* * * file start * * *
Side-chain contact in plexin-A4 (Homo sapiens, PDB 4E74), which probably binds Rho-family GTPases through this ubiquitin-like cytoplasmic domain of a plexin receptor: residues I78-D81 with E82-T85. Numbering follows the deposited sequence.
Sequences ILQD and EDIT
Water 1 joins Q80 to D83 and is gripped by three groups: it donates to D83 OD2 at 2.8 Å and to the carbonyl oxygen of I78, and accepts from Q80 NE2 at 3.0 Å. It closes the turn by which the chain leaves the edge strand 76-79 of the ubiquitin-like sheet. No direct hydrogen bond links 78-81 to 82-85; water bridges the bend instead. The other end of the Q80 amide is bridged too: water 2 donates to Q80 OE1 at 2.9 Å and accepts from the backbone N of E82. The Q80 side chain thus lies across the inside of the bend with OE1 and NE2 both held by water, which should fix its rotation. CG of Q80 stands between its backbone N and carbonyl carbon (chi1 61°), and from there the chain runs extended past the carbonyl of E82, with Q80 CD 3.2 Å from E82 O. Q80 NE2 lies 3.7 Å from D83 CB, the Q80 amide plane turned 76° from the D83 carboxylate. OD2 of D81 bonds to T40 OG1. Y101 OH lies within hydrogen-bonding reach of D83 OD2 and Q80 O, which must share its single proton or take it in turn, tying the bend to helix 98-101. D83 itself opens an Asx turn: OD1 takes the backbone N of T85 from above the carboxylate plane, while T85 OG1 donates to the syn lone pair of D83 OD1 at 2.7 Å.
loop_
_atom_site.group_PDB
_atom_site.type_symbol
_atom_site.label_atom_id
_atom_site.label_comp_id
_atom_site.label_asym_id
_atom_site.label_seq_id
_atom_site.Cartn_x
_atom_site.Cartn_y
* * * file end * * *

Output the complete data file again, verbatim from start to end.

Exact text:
Side-chain contact in plexin-A4 (Homo sapiens, PDB 4E74), which probably binds Rho-family GTPases through this ubiquitin-like cytoplasmic domain of a plexin receptor: residues I78-D81 with E82-T85. Numbering follows the deposited sequence.
Sequences ILQD and EDIT
Water 1 joins Q80 to D83 and is gripped by three groups: it donates to D83 OD2 at 2.8 Å and to the carbonyl oxygen of I78, and accepts from Q80 NE2 at 3.0 Å. It closes the turn by which the chain leaves the edge strand 76-79 of the ubiquitin-like sheet. No direct hydrogen bond links 78-81 to 82-85; water bridges the bend instead. The other end of the Q80 amide is bridged too: water 2 donates to Q80 OE1 at 2.9 Å and accepts from the backbone N of E82. The Q80 side chain thus lies across the inside of the bend with OE1 and NE2 both held by water, which should fix its rotation. CG of Q80 stands between its backbone N and carbonyl carbon (chi1 61°), and from there the chain runs extended past the carbonyl of E82, with Q80 CD 3.2 Å from E82 O. Q80 NE2 lies 3.7 Å from D83 CB, the Q80 amide plane turned 76° from the D83 carboxylate. OD2 of D81 bonds to T40 OG1. Y101 OH lies within hydrogen-bonding reach of D83 OD2 and Q80 O, which must share its single proton or take it in turn, tying the bend to helix 98-101. D83 itself opens an Asx turn: OD1 takes the backbone N of T85 from above the carboxylate plane, while T85 OG1 donates to the syn lone pair of D83 OD1 at 2.7 Å.
loop_
_atom_site.group_PDB
_atom_site.type_symbol
_atom_site.label_atom_id
_atom_site.label_comp_id
_atom_site.label_asym_id
_atom_site.label_seq_id
_atom_site.Cartn_x
_atom_site.Cartn_y